The film doesn’t show all the barneys and brouhahas that happened but still Hadley has found it uncomfortable. “We were a proper band with all that goes with that. We had some fantastic times, we were a great bunch of mates, but there were always some underlying tensions and that was always about me and Gary.” He laughs. “It was always me and him. It got to the point where we were like, we’re not going talk about religion, we’re not going to talk about politics. We’ve always been two different sides of the coin.”
A clash between Hadley and the elder Kemp brother
Even if there hadn’t been a clash between Hadley and the elder Kemp brother, it would be surprising for anyone to survive life in a hugely successful pop band for long. From 1983 to 1990, they were either recording, promoting or touring. During one two month tour of Europe, they had two days off. “We were living in each other’s pockets which was hard. And it was very hard for home life,” says Hadley. “There were elements of glamour but when you’re working and you’re doing back to back shows and you’re getting four or five hours of kip a night and you’ve got to sing another two-hour show, you just find yourself getting worn out. It was like Spinal Tap, people were getting cold sores and all that.” He smiles. “I love music, I’ve always loved music and singing, but the business sucks.”
Hadley’s never been only about the business though. He got married just as Spandau Ballet were on their way to becoming massive, interesting timing and not something that all of his bandmates understood. “You do what you feel is right at the time,” he says with a shrug. “My three big kids [from the first marriage to Leonie Lawson] are beautiful and glorious. My daughter is 28 and married. Any minute now I could be a granddad, which is a bit worrying.” Hadley’s second wife is Ali Evers. They have two young children, Zara who is seven and Genevieve who is two-and-a half. “Tom, Tony, Mac, Zara, Genevieve,” he says proudly. “Five kids. I love kids, I always have. I’d have another ten if I could.” I’m guessing your wife is probably not up for that, I say. “No, Ali has called a halt.” He laughs.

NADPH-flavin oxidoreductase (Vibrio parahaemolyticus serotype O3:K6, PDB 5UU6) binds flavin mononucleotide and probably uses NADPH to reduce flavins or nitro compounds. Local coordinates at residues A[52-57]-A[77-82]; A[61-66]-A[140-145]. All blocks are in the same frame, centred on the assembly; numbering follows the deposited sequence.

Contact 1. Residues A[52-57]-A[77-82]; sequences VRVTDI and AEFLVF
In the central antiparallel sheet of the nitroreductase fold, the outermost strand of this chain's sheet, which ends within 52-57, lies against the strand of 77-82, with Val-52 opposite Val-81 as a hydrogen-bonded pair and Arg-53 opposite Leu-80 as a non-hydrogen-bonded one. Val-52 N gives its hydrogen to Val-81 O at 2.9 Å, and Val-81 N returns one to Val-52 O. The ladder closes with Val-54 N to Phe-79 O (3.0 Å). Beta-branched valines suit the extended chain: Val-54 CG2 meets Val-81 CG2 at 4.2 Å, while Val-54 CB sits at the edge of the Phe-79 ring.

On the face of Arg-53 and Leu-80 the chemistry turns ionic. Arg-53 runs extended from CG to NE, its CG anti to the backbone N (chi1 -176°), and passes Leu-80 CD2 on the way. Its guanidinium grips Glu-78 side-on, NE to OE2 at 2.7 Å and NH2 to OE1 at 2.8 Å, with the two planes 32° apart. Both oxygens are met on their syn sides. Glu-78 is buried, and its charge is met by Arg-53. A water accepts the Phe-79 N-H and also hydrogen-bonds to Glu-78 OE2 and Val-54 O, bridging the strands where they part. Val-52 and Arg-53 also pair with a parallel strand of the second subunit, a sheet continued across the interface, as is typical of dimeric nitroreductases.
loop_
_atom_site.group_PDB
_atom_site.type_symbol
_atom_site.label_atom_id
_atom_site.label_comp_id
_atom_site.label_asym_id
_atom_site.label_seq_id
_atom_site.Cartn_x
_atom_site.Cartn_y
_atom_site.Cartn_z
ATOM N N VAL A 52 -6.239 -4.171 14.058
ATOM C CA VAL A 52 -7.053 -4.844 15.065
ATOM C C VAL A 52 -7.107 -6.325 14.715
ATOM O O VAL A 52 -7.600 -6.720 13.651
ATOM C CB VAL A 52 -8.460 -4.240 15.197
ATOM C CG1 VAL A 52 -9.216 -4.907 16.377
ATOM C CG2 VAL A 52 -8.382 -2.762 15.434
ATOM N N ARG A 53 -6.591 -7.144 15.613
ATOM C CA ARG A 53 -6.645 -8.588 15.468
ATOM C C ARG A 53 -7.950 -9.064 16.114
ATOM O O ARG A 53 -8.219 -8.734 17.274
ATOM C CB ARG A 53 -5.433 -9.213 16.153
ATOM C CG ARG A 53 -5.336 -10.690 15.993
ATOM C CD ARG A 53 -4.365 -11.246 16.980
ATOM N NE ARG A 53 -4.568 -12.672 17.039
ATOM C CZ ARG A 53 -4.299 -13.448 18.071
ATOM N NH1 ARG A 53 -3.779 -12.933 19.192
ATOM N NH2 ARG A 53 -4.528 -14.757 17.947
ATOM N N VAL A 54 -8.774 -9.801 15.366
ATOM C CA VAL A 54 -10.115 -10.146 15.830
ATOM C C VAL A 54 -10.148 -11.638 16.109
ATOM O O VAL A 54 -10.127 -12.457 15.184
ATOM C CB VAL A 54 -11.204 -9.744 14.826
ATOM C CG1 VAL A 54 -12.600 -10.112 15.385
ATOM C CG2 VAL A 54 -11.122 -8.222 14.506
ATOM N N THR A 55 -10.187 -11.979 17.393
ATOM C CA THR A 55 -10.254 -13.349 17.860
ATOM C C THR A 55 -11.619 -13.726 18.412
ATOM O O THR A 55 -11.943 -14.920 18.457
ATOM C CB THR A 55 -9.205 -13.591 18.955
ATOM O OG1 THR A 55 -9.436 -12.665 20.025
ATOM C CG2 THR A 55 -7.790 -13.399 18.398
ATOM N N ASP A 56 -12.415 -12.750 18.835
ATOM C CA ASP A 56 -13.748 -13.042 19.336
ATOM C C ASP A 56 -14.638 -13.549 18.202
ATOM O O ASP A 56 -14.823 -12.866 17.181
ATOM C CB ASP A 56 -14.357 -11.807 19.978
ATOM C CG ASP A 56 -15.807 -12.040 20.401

Hadley seems like a man who’s enjoying this unexpected second helping of success, not that he’s been waiting around for his original band to reform. He’s got a well established solo career, he tours with a swing band, playing gigs all over the world, singing the music he heard his mum and dad listening to – Jack Jones, Andy Williams and Frank Sinatra. Next month he’s playing a series of gigs with a full orchestra. “I’m actually doing Spandau’s greatest hits,” he says. “I’ve orchestrated pretty much all of it including a couple of album tracks. It sounds awesome.”
Greatest hits album
Spandau Ballet have a greatest hits album coming out next month, he says, and his own solo album is all but finished, it’s just on hold while his old band step back into the spotlight. “I’m just lucky after all these years, I’m still doing what I love.” By that he means singing. I tell him I think his voice is even better now than it was in the band’s heyday. He smiles. “The first time I ever sang in public was at Pontins holiday camp with my mum and dad. I sang Lady Madonna by The Beatles and halfway through I forgot the lyrics, which has haunted me ever since. It was the most terrifying experience of my life but I did a really good job, and the girl I’d liked all week, I got her. We were only 14. I signed autographs and everything. Loads of people came up to me and said, ‘You were good young fella, you should do this for a living’. So I thought, ‘Right, okay, this is what I’m going to do’.” And with that, he’s off to find his bandmates.
• Soul Boys Of The Western World will be in cinemas across the UK on Tuesday, including a live satellite performance from the Royal Albert Hall by Spandau Ballet. The film is on general release from Friday, www.spandauballetthemovie.com